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How a genetically modified purple tomato was mistakenly identified as non-GMO

AYESHA RASCOE, HOST:

This winter as seed catalogs started showing up in gardeners' mailboxes, one stood out. Baker Creek Heirloom Seed Company splashed photos of the purple galaxy tomato on its cover. It bragged, This beauty is believed to be the first and the purplest non-GMO purple tomato in the universe. The only problem - it was genetically modified. Here's Boise State Public Radio's Sasa Woodruff.

SASA WOODRUFF, BYLINE: A tomato with purple flesh has been a holy grail of plant breeders because it means a higher level of the antioxidant anthocyanin. That's the purple pigment in eggplant and blueberries that gives them superfood status. Traditional breeding has only ever produced one with purple skin. When John Brazaitis of Baker Creek Heirloom Seeds heard from a hobby farmer in France who had bred a purple flesh tomato, he went to check it out.

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JOHN BRAZAITIS: When we first saw the tomato, it was just - bells went off. It was fireworks. It was just a beautiful moment.

WOODRUFF: GMOs are banned in France, and so Baker Creek acquired the seeds assuming they were non-GMO. But some scientists and tomato enthusiasts weren't so sure.

DAVID FRANCIS: When they came out with that catalog and I saw the picture, I had discussions with colleagues about it, and all of us just looked at it and said, well, that's the GMO tomato.

WOODRUFF: That's David Francis, a professor of crop science at Ohio State University who specializes in tomato genetics. He's talking about a plant developed by a lab in the U.K. using snapdragon flower genes. It took 20 years to develop, and it was approved by the U.S. Department of Agriculture in 2022. Nathan Pumplin is with Norfolk Healthy Produce. It's the U.S. arm of the company that developed the GMO purple tomato. When he saw Instagram videos of Baker Creek's version, he contacted them.

NATHAN PUMPLIN: I was very curious, open-minded, interested to learn more about how it came about.

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WOODRUFF: Baker Creek's tomato initially tested negative for a known GMO marker. But after some back-and-forth, Baker Creek pulled it and destroyed the stock. So how did a plant with DNA from an unrelated organism end up in an heirloom seed catalog? Baker Creek's Brazaitis says he's not a scientist, but...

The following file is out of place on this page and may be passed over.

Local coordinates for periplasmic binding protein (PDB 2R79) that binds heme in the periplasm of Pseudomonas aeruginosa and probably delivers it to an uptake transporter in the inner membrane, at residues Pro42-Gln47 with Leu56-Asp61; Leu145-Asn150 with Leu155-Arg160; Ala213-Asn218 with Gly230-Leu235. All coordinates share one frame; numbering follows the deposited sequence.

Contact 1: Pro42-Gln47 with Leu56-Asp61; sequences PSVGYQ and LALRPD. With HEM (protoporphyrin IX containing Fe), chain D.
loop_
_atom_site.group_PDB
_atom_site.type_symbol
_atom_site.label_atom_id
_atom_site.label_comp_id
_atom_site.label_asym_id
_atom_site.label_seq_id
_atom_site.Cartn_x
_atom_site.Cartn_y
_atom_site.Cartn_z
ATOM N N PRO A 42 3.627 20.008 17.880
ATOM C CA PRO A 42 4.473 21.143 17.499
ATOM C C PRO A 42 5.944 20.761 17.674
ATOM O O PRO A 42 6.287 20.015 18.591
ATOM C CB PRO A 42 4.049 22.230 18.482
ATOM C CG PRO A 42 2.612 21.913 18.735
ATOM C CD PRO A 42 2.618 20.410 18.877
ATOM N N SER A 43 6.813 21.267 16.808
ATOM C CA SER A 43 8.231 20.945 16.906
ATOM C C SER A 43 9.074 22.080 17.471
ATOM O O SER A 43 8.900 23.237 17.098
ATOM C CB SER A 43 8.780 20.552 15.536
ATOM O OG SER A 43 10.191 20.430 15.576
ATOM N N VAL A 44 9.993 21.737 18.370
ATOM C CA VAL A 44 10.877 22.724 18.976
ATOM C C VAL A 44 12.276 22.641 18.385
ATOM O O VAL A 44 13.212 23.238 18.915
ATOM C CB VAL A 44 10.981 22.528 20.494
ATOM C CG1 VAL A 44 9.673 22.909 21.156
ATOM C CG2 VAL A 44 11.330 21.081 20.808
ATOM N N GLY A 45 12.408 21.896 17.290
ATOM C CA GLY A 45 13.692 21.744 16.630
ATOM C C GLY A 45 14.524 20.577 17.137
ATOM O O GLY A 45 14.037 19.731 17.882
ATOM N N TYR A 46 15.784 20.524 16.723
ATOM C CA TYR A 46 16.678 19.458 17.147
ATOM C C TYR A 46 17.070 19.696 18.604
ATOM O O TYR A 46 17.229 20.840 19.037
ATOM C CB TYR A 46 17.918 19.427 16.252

BRAZAITIS: Here we are, the tip of the spear on this issue now. What does it all actually mean? What happens when you see a cross in your backyard and you don't know it?

WOODRUFF: Tomato expert Francis says this isn't a case of the modified tomato genes escaping into the wild from a lab.

FRANCIS: I don't think it's a runaway train. You could easily argue that Baker Creek has it in their catalog because somebody misappropriated it and they didn't do their due diligence.

WOODRUFF: Baker Creek didn't specifically test for snapdragon genes, and Francis says humans were most certainly involved in the spread.

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FRANCIS: Who knows how it got out? It's not like an escape. It's, you know, somebody took it and said, hey, I'm going to play with this.

WOODRUFF: Still, Baker Creek's Brazaitis is concerned and says gardeners won't know if they're growing GMOs.

BRAZAITIS: We were absolutely over the moon about, oh, my gosh, we found this really unique variety. The comedown from that has been really hard.

WOODRUFF: There are fears that GMOs could take over, but Francis says that's unfounded, and tomato biodiversity is thriving.

FRANCIS: Contemporary tomatoes - you know, what we're using today - are more genetically diverse than the heirloom tomatoes of old.

WOODRUFF: That's because as traditional breeders improve disease resistance and nutrition, our food gene pool is actually widening.

For NPR News, I'm Sasa Woodruff.

(SOUNDBITE OF MUSIC) Transcript provided by NPR, Copyright NPR.

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